The use of levodopa in dopa-responsive dystonia is essentially an etiologic treatment and, in low dose, rapidly leads to a complete normalization of symptoms. In other forms of primary dystonia, carbidopa/levodopa and other dopamine agonist drugs can be useful, but have not been sufficiently evaluated. Most evidence is class III to IV. Early observations were inconsistent, with some open-label studies suggesting benefit (40,41) and others reporting no improvement or worsening (42,43). In a retrospective study, approximately 12% of 41 dystonic patients treated with dopamine agonists were found to have a good response (34). Direct dopamine agonists, including bromocriptine, lisuride, and apomorphine, have not been promising (44). Although there is insufficient evidence to support the use of levodopa for primary dystonia, the tolerability of the drug, the rapidity of a test trial, and the expanding phenotype of dopa-responsive dystonia (45–47) support an empiric trial in patients with primary generalized and focal dystonia (48). Levodopa in combination with carbidopa is started at low doses (50–100 mg per day) and increased gradually to a maximum dose of 600 to 1,000 mg. The most frequent adverse effect of levodopa is nausea, particularly at initiation of therapy that can be treated with supplemental carbidopa. If there is no improvement with levodopa dose at 600 mg for 4 weeks, the drug can be stopped.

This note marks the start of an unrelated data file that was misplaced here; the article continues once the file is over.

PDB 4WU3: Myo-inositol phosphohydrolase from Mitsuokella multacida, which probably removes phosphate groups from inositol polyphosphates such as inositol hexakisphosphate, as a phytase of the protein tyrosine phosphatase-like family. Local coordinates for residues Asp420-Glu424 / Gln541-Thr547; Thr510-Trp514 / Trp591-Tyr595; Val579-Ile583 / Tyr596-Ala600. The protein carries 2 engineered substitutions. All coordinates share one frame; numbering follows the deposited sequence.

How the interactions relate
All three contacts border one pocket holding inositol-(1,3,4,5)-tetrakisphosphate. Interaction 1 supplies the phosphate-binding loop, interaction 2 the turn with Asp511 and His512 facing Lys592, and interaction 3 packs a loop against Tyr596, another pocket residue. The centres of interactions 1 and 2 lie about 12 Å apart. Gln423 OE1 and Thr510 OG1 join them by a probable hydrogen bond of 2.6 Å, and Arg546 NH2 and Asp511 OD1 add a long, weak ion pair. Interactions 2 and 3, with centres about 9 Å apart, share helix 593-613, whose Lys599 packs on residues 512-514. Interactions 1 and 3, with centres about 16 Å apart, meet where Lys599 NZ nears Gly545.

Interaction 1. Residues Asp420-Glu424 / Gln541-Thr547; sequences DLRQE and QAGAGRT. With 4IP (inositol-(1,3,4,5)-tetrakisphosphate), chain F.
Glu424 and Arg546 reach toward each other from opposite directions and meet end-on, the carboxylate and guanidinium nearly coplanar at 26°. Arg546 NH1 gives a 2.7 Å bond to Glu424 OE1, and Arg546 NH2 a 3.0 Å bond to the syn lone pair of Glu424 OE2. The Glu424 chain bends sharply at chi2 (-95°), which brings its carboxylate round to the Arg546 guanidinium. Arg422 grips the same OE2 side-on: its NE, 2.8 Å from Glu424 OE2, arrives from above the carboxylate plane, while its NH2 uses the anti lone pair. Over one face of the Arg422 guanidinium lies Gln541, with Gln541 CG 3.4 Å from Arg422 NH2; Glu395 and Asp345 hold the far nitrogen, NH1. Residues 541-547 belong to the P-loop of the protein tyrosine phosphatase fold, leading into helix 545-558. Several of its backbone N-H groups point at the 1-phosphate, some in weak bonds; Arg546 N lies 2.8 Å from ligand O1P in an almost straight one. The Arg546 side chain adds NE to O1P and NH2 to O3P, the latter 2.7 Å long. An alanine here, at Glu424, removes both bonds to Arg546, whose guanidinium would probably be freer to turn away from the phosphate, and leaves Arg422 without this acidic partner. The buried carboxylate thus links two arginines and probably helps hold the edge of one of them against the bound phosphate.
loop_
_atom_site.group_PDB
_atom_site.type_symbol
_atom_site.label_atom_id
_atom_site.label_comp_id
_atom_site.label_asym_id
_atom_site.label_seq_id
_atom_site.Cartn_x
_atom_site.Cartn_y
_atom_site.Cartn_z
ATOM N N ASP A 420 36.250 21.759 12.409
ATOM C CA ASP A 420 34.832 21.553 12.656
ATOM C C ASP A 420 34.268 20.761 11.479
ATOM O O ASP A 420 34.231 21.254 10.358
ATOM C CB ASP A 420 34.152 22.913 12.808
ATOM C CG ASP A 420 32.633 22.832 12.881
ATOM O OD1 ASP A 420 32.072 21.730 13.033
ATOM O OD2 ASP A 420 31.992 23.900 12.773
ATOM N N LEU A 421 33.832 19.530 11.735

DOPAMINE-RECEPTOR ANTAGONISTS AND DOPAMINE DEPLETION